A spokesperson from Carolinas Cement responded to Tuesday’s announcement from EPA regarding new proposed standards for mercury and other emissions, confirming that Carolinas Cement will comply with new regulations.
“We’ll follow the new regulations to the letter,” said Bob Odom, Carolinas Cement General Manager. “We went on record in February of this year by writing a letter to Mr. Overcash at NC DENR requesting that the proposed facility be responsible for any forthcoming regulation concerning a new [rather than existing] facility, regardless of when the permits are issued.”
Late in the afternoon on April 21, EPA officials released the details of the proposed regulations which specify that new cement kilns can release only 14 pounds of mercury per 1 million tons of clinker. In the case of Carolinas Cement, that equates to approximately 30 lb. per year potential to emit (PTE) for the new Castle Hayne facility. In the air permit application filed in early 2008, Carolinas Cement had listed the PTE at 263 lbs. per year.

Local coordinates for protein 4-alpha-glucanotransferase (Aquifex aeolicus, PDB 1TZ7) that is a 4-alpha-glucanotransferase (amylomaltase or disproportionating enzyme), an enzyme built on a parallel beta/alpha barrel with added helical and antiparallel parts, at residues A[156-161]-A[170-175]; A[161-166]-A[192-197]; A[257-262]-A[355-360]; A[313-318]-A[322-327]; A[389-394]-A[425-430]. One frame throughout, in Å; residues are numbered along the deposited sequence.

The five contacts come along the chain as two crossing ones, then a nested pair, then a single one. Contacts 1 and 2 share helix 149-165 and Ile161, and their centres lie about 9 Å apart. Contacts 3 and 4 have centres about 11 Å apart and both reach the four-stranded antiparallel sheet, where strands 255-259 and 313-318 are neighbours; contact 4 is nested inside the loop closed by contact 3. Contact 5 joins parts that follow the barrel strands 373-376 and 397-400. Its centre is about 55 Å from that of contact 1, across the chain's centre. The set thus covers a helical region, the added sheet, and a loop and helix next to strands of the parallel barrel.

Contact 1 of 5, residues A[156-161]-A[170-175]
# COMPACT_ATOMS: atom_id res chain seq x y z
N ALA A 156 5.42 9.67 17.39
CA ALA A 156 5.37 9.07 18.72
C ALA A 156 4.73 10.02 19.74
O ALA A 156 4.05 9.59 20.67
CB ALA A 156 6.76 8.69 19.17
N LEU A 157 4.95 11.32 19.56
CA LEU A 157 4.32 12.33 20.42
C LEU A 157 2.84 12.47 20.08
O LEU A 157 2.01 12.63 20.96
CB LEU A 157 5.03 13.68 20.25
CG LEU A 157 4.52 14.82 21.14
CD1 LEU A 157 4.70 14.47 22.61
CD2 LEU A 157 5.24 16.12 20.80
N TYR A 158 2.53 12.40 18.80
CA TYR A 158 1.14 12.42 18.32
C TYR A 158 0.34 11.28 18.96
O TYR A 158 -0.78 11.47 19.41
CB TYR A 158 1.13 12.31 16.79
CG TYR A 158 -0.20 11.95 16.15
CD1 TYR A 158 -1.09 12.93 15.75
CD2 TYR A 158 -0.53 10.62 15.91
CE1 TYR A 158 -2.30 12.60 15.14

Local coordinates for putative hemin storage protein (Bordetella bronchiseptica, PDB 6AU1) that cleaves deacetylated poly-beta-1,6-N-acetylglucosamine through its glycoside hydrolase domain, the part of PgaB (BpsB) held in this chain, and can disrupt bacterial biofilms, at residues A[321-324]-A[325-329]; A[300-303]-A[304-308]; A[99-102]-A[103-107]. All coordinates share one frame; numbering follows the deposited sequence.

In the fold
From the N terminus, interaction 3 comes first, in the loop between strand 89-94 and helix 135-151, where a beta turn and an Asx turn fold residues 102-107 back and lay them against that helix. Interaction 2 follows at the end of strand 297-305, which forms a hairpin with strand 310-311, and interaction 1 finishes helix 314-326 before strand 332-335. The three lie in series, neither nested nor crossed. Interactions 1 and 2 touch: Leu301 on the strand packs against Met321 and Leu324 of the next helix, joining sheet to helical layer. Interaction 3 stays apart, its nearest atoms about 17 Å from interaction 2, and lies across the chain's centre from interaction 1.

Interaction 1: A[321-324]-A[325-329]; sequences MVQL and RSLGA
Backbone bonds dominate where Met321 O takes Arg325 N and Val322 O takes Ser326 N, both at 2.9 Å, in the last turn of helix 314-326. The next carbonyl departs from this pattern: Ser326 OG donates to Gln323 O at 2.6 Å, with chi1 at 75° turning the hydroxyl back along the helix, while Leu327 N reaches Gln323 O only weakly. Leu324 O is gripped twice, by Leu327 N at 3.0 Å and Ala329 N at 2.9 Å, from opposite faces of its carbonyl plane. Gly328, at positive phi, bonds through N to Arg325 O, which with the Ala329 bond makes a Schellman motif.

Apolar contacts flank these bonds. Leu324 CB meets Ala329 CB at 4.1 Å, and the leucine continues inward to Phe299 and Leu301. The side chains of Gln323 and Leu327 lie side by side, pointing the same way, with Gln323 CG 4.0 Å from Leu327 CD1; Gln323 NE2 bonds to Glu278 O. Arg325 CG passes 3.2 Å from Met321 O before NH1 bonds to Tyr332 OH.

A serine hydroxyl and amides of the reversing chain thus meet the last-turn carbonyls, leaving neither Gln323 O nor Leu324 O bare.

The EPA’s announcement follows a recent report made by Intertox, a leading Seattle-based toxicology firm hired to conduct an independent, peer-reviewed study on potential effects of mercury emissions from the Carolinas Cement plant. The toxicology study was launched in September of 2008. The report concluded that the risk of mercury exposure to the population was minimal. “Our study concludes that the total estimated dose of mercury a typical resident of Castle Hayne and the Greater Wilmington community could encounter is less than the concentration of mercury in 1-3/4 teaspoons of canned tuna fish per month, “said Richard C. Pleus, Ph.D. Director of Intertox.